End Function
Function dudx(x, y)
dudx = 2 * (x - 4)
End Function
Function dudy(x, y)
dudy = 2 * (y - 4)
End Function
Function dvdx(x, y)
dvdx = 2 * x
End Function
Function dvdy(x, y)
dvdy = 2 * y
End Function

Using a stopping criterion of 0.01% and initial guesses of 1.8 and 3.6, the program yields x =
1.805829 and y = 3.569171 after 3 iterations with an approximate error of 2.35106.
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may be displayed, reproduced or distributed in any form or by any means, without the prior written permission of the
publisher, or used beyond the limited distribution to teachers and educators permitted by McGraw-Hill for their
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25

Using a stopping criterion of 0.01% and initial guesses of 3.6 and 1.8, the program yields x =
3.569171 and y = 1.805829 after 3 iterations with an approximate error of 2.35106.
6.22 Determining the square root of a number can be formulated as a roots problem:
x

x2 a
f ( x) x 2 a 0

(1)

The derivative of this function is


f ' ( x) 2 x

(2)

Substituting (1) and (2) into the Newton Raphson formula (Eq. 6.6) gives
x x

x2 a
2x

Combining terms yields the divide and average method,


x

2 x ( x) x 2 a x 2 a / x

2
2

6.23 (a) The formula for Newton-Raphson is

xi 1 xi

tanh xi2 9

2 xi sech 2 xi2 9

Using an initial guess of 3.2, the iterations proceed as


iteration
0
1
2
3

xi
3.2
2.736816
3.670197
256.413

f(xi)
0.845456
0.906910
0.999738

f'(xi)
1.825311
0.971640
0.003844

a
16.924%
25.431%
101.431%

Note that on the fourth iteration, the computation should go unstable.


(b) The solution diverges from its real root of x = 3. Due to the concavity of the slope, the
next iteration will always diverge. The following graph illustrates how the divergence
evolves.

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may be displayed, reproduced or distributed in any form or by any means, without the prior written permission of the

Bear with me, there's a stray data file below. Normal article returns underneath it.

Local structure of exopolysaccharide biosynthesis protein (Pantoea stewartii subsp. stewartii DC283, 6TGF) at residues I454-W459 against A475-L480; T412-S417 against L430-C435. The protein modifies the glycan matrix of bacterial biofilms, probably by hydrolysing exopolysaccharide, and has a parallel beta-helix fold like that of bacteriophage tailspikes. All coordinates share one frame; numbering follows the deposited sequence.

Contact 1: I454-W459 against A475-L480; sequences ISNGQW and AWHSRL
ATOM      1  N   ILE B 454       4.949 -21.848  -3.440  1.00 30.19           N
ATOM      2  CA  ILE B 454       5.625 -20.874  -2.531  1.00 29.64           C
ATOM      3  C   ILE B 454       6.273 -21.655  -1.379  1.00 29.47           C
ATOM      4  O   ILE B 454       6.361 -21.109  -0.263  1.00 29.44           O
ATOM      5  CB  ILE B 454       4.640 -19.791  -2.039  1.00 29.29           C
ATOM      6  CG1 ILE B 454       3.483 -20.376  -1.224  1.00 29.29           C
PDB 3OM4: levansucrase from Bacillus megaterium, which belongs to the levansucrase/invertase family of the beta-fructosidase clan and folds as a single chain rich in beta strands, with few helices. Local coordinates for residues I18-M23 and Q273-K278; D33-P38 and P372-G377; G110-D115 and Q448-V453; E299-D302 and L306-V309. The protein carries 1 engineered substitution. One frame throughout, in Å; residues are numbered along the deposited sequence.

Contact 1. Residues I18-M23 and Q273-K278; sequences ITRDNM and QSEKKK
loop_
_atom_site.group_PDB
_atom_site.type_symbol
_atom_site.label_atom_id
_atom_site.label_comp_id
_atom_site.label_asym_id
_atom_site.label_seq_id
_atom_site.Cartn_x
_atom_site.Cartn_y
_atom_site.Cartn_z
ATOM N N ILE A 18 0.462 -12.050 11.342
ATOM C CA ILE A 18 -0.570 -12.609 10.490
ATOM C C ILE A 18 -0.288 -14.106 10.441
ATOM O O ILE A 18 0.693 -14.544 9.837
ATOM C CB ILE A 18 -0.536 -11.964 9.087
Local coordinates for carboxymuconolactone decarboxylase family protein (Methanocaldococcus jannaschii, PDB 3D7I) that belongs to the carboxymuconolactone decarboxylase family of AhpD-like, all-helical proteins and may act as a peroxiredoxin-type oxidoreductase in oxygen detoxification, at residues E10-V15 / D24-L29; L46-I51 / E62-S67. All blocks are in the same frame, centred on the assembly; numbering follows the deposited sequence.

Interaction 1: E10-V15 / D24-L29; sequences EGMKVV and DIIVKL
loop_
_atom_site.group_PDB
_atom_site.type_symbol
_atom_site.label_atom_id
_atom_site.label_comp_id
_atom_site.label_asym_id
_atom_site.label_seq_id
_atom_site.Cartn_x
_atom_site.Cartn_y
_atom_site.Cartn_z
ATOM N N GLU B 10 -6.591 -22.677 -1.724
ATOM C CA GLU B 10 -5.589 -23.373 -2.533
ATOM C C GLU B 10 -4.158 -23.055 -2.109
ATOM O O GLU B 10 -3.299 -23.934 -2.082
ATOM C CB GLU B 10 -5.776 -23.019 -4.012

publisher, or used beyond the limited distribution to teachers and educators permitted by McGraw-Hill for their
individual course preparation. If you are a student using this Manual, you are using it without permission.

26
1

0.5

0
2.6

2.8

3.2

3.4

-0.5

-1

6.24 The formula for Newton-Raphson is

x i 1 x i

0.0074 x i4 0.284 xi3 3.355 x i2 12.183 xi 5


0.0296 xi3 0.852 x i2 6.71x i 12.183

Using an initial guess of 16.15, the iterations proceed as


iteration
0
1
2
3
4
5
6
7
8

xi
16.15
9.077102
4.02101
1.67645
0.2804
0.334244
0.463023
0.46847
0.46848

f(xi)
9.57445
8.678763
128.6318
36.24995
8.686147
1.292213
0.050416
8.81E05
2.7E10

f'(xi)
1.35368
0.662596
54.864
25.966
14.1321
10.0343
9.25584
9.22351
9.22345

a
77.920%
325.742%
139.852%
497.887%
183.890%
27.813%
1.163%
0.002%

As depicted below, the iterations involve regions of the curve that have flat slopes. Hence, the
solution is cast far from the roots in the vicinity of the original guess.
10
5
0
-5

10

15

20

-5
-10

PROPRIETARY MATERIAL. The McGraw-Hill Companies, Inc. All rights reserved. No part of this Manual
may be displayed, reproduced or distributed in any form or by any means, without the prior written permission of the
publisher, or used beyond the limited distribution to teachers and educators permitted by McGraw-Hill for their
individual course preparation. If you are a student using this Manual, you are using it without permission.

27

6.25
f(x) = 16 ( x 1) 2 2

x i 1 x i

f ( xi )( xi 1 xi )
f ( x i 1 ) f ( xi )

1st iteration
xi 1 0.5 f ( x i 1 ) 1.708
x i 3 f ( xi ) 2
2(0.5 3)
x i 1 3
1.6516
(1.708 2)
2nd iteration
x i 1.6516 f ( x i ) 0.9948
xi

0.5 f ( x i 1 ) 1.46

x i 1 1.6516

0.9948(0.5 1.6516)
4.1142
( 1.46 0.9948)

The solution diverges because the secant created by the two x-values yields a solution outside
the functions domain.
6.26 The equation to be solved is
3
h V
3

f (h) Rh 2

Because this equation is easy to differentiate, the Newton-Raphson is the best choice to
achieve results efficiently. It can be formulated as

3
xi V
3
2Rxi x i2

Rxi2
xi 1 x i

or substituting the parameter values,

3
xi 30
3
2 (3) xi x i2

(3) x i2
xi 1 x i

The iterations can be summarized as


iteration
0

xi
3

f(xi)
26.54867

f'(xi)
28.27433

PROPRIETARY MATERIAL. The McGraw-Hill Companies, Inc. All rights reserved. No part of this Manual
may be displayed, reproduced or distributed in any form or by any means, without the prior written permission of the
publisher, or used beyond the limited distribution to teachers and educators permitted by McGraw-Hill for their
individual course preparation. If you are a student using this Manual, you are using it without permission.

28
1
2
3

2.061033
2.027042
2.026906

0.866921
0.003449
5.68E-08

25.50452
25.30035
25.29952

45.558%
1.677%
0.007%

Thus, after only three iterations, the root is determined to be 2.026906 with an approximate
relative error of 0.007%.

PROPRIETARY MATERIAL. The McGraw-Hill Companies, Inc. All rights reserved. No part of this Manual
may be displayed, reproduced or distributed in any form or by any means, without the prior written permission of the
publisher, or used beyond the limited distribution to teachers and educators permitted by McGraw-Hill for their
individual course preparation. If you are a student using this Manual, you are using it without permission.